Why my major matters : History

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Why my major matters : History

Cody Boland, Bethany Bekas-Yarker

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Whenever somebody asks me my major, I respond that I am a history major.

“Oh, so you plan on teaching,” they usually reply. To which I respond, “no, not really.”

History is one of those majors that many people don’t fully understand, and they think only results in a teaching position. This viewpoint can be frustrating, but I start to understand when I consider they’ve probably had only minor exposure to history in school, and it’s not even worth mentioning that trashy cable channel that sold out a long time ago.

The majority of people instantly relate my major to a period of uninteresting rote memorization that they had to perform for some high school constitution test, which is unfortunate, because that is not what history is about at all.

History is a discipline, and a highly important one at that. It’s easy to spout off clichés like “if you don’t know the past, you’re doomed to repeat it,” but historians truly do engage in work that is paramount to understanding the world we live in. After all, people — both individuals and the societies they comprise — are defined by the actions they perform during their lives. Historians analyze those actions using a variety of methods and evidence in order to reach ever-evolving conclusions.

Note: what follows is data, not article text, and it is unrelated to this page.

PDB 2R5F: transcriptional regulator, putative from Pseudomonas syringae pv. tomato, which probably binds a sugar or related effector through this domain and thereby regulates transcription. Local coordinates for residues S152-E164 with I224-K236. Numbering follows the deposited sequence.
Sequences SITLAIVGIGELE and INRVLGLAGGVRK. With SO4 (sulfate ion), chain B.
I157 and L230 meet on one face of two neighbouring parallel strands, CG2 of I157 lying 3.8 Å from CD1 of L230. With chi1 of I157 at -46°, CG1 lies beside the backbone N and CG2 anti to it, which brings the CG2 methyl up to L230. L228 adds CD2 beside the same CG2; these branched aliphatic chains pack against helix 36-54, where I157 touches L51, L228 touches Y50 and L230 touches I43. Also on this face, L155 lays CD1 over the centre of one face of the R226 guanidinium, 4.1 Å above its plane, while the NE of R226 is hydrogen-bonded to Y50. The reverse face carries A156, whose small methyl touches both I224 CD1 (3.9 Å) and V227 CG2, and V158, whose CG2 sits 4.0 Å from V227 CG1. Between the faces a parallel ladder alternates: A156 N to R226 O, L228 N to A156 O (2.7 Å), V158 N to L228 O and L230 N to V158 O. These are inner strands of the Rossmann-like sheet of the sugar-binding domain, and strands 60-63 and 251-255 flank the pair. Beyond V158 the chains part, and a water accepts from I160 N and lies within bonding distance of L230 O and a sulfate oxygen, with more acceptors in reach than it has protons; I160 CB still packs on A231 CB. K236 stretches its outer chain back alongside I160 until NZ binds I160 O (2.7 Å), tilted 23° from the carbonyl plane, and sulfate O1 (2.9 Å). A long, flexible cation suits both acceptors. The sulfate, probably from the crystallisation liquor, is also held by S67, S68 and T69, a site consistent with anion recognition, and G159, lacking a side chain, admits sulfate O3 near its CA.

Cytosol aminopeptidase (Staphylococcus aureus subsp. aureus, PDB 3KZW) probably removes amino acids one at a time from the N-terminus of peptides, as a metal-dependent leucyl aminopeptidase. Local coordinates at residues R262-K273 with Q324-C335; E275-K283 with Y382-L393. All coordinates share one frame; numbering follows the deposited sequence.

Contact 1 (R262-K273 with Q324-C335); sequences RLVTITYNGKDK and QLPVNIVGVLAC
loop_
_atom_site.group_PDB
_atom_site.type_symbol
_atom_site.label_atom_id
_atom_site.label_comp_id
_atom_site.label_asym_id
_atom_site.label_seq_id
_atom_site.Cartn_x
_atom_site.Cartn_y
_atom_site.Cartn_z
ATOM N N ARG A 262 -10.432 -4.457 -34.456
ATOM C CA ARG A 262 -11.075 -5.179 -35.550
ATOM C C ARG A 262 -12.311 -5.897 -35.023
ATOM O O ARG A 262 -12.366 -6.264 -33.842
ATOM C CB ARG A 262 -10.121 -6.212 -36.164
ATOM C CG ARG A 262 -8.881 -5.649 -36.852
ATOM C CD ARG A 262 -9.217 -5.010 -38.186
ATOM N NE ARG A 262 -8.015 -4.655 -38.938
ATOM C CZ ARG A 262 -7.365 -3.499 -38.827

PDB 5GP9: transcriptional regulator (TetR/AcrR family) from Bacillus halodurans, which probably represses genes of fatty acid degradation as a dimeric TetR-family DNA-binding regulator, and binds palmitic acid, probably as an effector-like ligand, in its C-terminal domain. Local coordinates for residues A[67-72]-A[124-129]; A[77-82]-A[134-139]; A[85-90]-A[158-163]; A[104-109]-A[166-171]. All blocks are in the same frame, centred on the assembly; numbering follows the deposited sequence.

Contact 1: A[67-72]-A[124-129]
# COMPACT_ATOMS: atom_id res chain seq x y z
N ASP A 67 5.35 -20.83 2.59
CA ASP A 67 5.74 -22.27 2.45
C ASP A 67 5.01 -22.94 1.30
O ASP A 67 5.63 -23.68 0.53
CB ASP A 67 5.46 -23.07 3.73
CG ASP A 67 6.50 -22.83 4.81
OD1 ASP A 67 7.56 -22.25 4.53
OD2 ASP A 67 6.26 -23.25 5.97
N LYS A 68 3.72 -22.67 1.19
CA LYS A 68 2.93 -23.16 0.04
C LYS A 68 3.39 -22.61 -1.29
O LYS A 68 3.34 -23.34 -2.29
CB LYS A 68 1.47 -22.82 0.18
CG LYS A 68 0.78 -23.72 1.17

When I first started my college education as a history student, I was astonished to learn how many things we just don’t know. My initial view on history came from a high school textbook. Everything was orderly, each era had a few key phrases I had to memorize, and the discussion questions at the end of each chapter all had a clear answer.

Well, it turns out the world is far more complicated than that textbook led me to believe. History is not some kind of true/false test that everyone can agree on, but rather an extended argument about the nature of the world. I was in class one time when a student said he was going to write a paper on the causes of World War I. The professor responded, “Good luck. I wrote my graduate thesis on that subject, and I’m still not sure I’ve got it figured out.”

So why does my major matter? I suppose I could try to get all insightful and give a laundry list of reasons about why the informed study of what came before us is important, but that doesn’t really affect me — and history has taught me that people tend to operate based on self-interest. I think my major matters because of the mental skills it has helped me hone.

My history degree has taught me a number of skills that I can apply to several different fields. My coursework demands that I take information from multiple sources, synthesize it in order to reach a conclusion, and then communicate that conclusion to others. This is a valuable skill in the corporate world where businesses must constantly analyze information and form conclusions about the best course of action to take. It is also a great skill in the world of journalism, since reporters collect information, analyze it, and then present it to the public.

In the course of my studies I have had to work both as an individual and with a group, and have had to present and defend a number of arguments — some of which I did not even agree with — a skillset that would be helpful for a job in public relations.